At the G20 Finance Ministers and Central Bank Governors meeting in India, World Bank President Ajay Banga outlined some of the initial reforms aimed at increasing the Bank’s lending capacity. The Bank is also seeking to raise US$6 billion in concessional finance to fund its new Crisis Facility. A G20 commissioned report on multilateral development bank reform found that, in order to meet the globally agreed development and climate goals, “additional spending of some $US3 trillion per year is needed by 2030, of which $US1.8 trillion represents additional investments in climate action … and $US1.2 trillion in additional spending to attain other SDGs…”.
NGOs and aid groups have criticised the failure of the UN Security Council to extend the authorisation of a vital humanitarian corridor into northwest Syria.
The EU has signed a controversial new “migration and aid” deal with Tunisia. Under the agreement, the EU will reportedly provide a €1 billion package of aid and border security assistance in return for increased efforts by Tunisia to halt irregular migration across the Mediterranean by the thousands of African migrants now stranded in the country.
As part of ongoing Congressional budget negotiations, US House Republicans have proposed significant cuts to foreign aid, including big reductions in contributions to multilateral institutions, particularly the UN, and to programs that address climate change.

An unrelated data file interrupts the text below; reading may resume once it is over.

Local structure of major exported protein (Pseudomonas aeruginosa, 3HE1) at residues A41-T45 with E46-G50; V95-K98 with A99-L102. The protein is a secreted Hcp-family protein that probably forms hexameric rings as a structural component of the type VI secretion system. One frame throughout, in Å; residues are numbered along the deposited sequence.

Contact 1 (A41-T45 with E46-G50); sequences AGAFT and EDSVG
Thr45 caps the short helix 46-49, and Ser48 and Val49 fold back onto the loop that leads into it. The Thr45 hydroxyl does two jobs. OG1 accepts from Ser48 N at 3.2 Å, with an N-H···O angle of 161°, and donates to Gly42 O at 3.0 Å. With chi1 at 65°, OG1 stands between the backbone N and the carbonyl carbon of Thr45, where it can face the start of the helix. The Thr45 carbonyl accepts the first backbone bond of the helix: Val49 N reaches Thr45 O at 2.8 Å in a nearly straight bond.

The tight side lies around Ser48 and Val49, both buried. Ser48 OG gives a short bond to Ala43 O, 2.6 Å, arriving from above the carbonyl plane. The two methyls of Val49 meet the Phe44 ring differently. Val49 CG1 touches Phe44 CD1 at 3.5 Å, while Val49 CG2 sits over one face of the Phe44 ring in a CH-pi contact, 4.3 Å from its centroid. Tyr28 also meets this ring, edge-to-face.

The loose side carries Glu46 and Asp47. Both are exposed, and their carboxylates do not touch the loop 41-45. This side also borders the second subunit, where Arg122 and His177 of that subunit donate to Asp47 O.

Aid groups in Germany, one of the world’s largest donors, have expressed their concern that the country’s governing coalition may be about to abandon an agreement that development spending should increase one-to-one with defence spending.
The Economist reports on how the UK has “blown its reputation as a world-leader in aid”, and how a future Labour government might restore it.
Reports, books, podcasts etc.
Australia’s former foreign minister Gareth Evans has lamented Australia’s woeful and worsening global ranking on aid generosity at a public forum at the University of South Australia.
Former senior OECD official Steve Cutts has launched a new website, ODA Reform, which aims to “draw attention to the self-serving changes that the Development Assistance Committee of the OECD has made in recent years to the way it scores Official Development Assistance, and to call for fundamental institutional reform”.
A new report from researchers at Oxford University considers the future role of international humanitarian and development NGOs based on the results of a three-year research project.
A new documentary from the UK provides first-hand accounts of the worsening humanitarian and human rights crisis that continues to unfold in Myanmar.
The ‘Ones and Tooze’ podcast discusses global development and climate finance and “trillion dollar sticker shock”.
Material for this update has been collected by Devpol staff; editorial responsibility lies with Cameron Hill. Devpol’s work on Australian aid is supported by the Bill & Melinda Gates Foundation. The views represent those of Centre staff only.